• Require Public Disclosure of Form 990-T and Create a Related Certification Requirement – Under this option, the current law public inspection and disclosure requirements and penalties that apply to an organization’s Form 990 would be extended so that they would also apply to the organization’s Form 990-T (if any). Certain information could be withheld by the organization from public disclosure and inspection (e.g., information relating to a trade secret, patent, process, style of work or apparatus, of the exempt organization) if the IRS determines that public disclosure of the information would adversely affect the organization. In addition, organizations with total gross revenues or gross assets of at least $10 million would be required to include with their Forms 990 and Forms 990-T filings a certification by an independent auditor or by independent counsel that the organization’s filings accurately reflect the unrelated business income tax liability of the organization for the taxable year involved. The certification would require attestation that the independent auditor or counsel: (1) has reviewed the trades and businesses of the organization, and sources of investment income, program service revenues, and other items, and determined that the reporting and descriptions of all such items are complete and accurate; (2) has determined that the organization’s expense allocations between UBIT activities and other activities comply with tax law requirements; (3) has or has not reviewed or provided a tax opinion relating to the organization’s treatment of income or an activity under the UBIT rules; and (4) has or does not have knowledge that the organization participated in a tax shelter or other type of listed transaction.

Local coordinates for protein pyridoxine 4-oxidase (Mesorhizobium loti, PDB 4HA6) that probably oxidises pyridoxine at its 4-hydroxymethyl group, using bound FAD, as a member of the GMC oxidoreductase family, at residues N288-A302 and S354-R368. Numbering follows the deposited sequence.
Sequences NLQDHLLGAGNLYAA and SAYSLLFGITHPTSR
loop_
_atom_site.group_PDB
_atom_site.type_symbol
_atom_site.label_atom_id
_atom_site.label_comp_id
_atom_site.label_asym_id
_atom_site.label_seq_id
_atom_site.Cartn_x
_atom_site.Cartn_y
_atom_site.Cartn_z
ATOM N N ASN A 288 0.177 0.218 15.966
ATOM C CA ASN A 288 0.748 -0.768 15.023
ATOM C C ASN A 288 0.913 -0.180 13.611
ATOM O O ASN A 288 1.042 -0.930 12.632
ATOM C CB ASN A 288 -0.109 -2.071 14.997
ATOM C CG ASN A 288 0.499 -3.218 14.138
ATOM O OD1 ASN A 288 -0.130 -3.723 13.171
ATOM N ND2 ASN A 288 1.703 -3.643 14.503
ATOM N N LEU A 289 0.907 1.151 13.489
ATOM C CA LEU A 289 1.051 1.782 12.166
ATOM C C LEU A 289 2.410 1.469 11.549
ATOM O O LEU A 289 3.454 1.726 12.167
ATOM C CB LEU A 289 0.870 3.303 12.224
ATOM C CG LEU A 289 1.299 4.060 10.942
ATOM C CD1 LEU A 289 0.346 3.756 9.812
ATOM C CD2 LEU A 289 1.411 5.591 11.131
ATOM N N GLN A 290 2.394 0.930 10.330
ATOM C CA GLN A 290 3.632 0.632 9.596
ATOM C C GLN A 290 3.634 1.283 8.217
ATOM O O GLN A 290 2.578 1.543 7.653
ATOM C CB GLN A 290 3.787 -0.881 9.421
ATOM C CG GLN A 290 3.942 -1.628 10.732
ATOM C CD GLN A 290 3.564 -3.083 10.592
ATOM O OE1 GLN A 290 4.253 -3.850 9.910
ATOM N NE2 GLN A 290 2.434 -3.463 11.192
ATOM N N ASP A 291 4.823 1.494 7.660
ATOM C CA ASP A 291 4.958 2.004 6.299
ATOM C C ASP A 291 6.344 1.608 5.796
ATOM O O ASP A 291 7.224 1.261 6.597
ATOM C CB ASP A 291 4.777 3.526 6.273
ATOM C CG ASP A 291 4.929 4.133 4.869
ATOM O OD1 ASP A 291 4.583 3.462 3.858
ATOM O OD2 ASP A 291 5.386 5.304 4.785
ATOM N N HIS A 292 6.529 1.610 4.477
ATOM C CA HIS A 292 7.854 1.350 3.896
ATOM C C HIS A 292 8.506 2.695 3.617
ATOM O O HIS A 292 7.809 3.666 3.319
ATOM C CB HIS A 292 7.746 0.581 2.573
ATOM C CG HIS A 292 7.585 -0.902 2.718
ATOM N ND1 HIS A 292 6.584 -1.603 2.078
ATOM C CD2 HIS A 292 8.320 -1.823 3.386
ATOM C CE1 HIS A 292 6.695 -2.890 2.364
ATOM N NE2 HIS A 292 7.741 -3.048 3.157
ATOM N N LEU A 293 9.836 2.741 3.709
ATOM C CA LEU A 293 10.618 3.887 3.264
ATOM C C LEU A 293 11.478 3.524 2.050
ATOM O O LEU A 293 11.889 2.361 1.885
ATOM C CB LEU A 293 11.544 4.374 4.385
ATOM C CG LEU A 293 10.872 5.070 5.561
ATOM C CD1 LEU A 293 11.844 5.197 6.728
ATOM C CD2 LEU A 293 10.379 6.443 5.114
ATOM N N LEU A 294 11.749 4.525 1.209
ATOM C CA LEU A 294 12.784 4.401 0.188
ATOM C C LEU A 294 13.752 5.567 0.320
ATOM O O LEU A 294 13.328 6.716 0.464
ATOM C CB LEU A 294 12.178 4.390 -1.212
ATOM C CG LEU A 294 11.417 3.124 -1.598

• Eliminate Advance Funding of Qualified 501(c)(3) Bonds – Currently, the Internal Revenue Code does not limit the number of times the tax-exempt bonds may be currently refunded. Generally, however, qualified 501(c)(3) bonds may be advance refunded only one time (that is, generally, a refunding issue the proceeds of which are not used to redeem or repay the refunded bonds within 90 days of the date of issue of the refunding issue). This proposal would eliminate all advance refundings of qualified 501(c)(3) bonds.
  • Modify FICA Tax Exemption for Students – Under this option, the recently issued final regulations that have the effect of substantially limiting the treatment of medical residents as students eligible for an exception from FICA tax essentially would be codified. Thus, in most cases, payments to medical residents would be subject to FICA tax.